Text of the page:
Small businesses adapt to challenges throughout COVID-19


Neve Galmarini.

Dominic Macaulay, a barista in the cafe located in the back of Longway, cleans up the cafe for the end of the day.

When COVID-19 hit Marin County in Mar. 2020, businesses had to adapt to the new regulations. As of Jul. 2021, 33 percent of small businesses had closed throughout the pandemic, either temporarily or permanently. Those still open followed COVID-19 safety regulations, continuing business as usual the best they could.

Justine Delio, General Manager of Longway, a clothing store in downtown San Anselmo, started her position back in Sep. 2020. According to Delio, before she started her position, Longway closed for a few weeks due to COVID-19. Delio says the most difficult aspect of COVID-19 was trying to run the business while also trying to keep people safe.

“We had to change a lot of things with health regulations and guidelines… social distancing and capacity in the store… was hard to regulate for sure,” Delio said.

Despite safety regulations, Delio said that she frequently asked customers to follow mask mandates and that Longway eventually had to close indoor seating for safety measures. However, Longway rallied support from San Anselmo community members, who were eager to see the business grow. Many people came into the store to purchase clothes or coffee from the back of the store and are now regular customers.

“We were asking everyone to have a mask up, obviously…. Capacity wise we were doing a little bit less and we had no one really sitting in the back and the lounge was closed,” Delio said.

Other businesses, such as Parkside Preschool in San Anselmo, faced difficulties similar to Longway.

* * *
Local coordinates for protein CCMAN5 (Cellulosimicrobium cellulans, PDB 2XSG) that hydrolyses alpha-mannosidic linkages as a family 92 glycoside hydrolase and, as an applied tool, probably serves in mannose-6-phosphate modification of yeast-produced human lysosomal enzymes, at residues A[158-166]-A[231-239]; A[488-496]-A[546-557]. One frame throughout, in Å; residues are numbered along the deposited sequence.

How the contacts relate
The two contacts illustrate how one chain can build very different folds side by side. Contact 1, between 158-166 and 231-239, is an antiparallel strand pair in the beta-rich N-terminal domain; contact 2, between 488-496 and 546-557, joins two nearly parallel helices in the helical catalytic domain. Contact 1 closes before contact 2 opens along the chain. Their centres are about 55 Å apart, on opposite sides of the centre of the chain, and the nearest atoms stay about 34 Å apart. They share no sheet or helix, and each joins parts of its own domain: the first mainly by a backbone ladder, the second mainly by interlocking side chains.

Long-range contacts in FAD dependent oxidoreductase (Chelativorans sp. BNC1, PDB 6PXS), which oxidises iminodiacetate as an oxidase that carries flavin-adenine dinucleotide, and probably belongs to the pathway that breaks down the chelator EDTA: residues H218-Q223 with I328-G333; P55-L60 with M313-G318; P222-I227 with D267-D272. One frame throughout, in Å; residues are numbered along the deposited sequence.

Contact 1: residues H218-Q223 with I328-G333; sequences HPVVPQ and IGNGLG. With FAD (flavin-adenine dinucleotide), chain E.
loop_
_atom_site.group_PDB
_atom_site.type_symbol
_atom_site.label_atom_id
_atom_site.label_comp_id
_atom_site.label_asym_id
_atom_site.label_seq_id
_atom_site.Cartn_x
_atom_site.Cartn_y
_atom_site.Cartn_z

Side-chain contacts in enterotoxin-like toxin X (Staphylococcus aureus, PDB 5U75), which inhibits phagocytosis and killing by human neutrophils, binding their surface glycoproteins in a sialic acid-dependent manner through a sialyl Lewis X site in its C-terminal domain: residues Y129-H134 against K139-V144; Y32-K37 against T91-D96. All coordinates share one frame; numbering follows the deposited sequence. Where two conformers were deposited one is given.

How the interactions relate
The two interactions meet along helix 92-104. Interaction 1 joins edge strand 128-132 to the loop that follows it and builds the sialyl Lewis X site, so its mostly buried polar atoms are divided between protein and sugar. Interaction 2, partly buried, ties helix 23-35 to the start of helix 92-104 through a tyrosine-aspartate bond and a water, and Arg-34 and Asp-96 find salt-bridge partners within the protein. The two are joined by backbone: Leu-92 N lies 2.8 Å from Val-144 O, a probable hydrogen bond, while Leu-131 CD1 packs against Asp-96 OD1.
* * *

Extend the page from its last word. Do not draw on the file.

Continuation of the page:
Retta, a student at Parkside preschool, tried to ride the merry-go-round during quiet time.

“In the very beginning, we had to close down because of the severity of COVID-19. We were closed for two months, which was hard because it was the very beginning of the year,” said Mallory Beren, a teacher at Parkside.

Beren says that the most difficult part for the school during the pandemic was figuring out how to teach the children virtually, because using software like Zoom was challenging due to their young age.

“We had to figure out how to still teach the kids from home,” Beren said. “It was just trying to figure out how to still make learning fun for preschool age kids when they couldn’t actually come to school.”

According to Beren, it is still a struggle to keep the school running smoothly even now that they are in-person again. She says that it is difficult to monitor the young children in terms of following COVID-19 safety regulations.

“We have to stay six feet apart and try to keep the masks on kids, which is the hardest part when working with preschoolers,” Beren said.

Despite the challenges of COVID-19, small businesses have adapted to the regulations and continue to grow.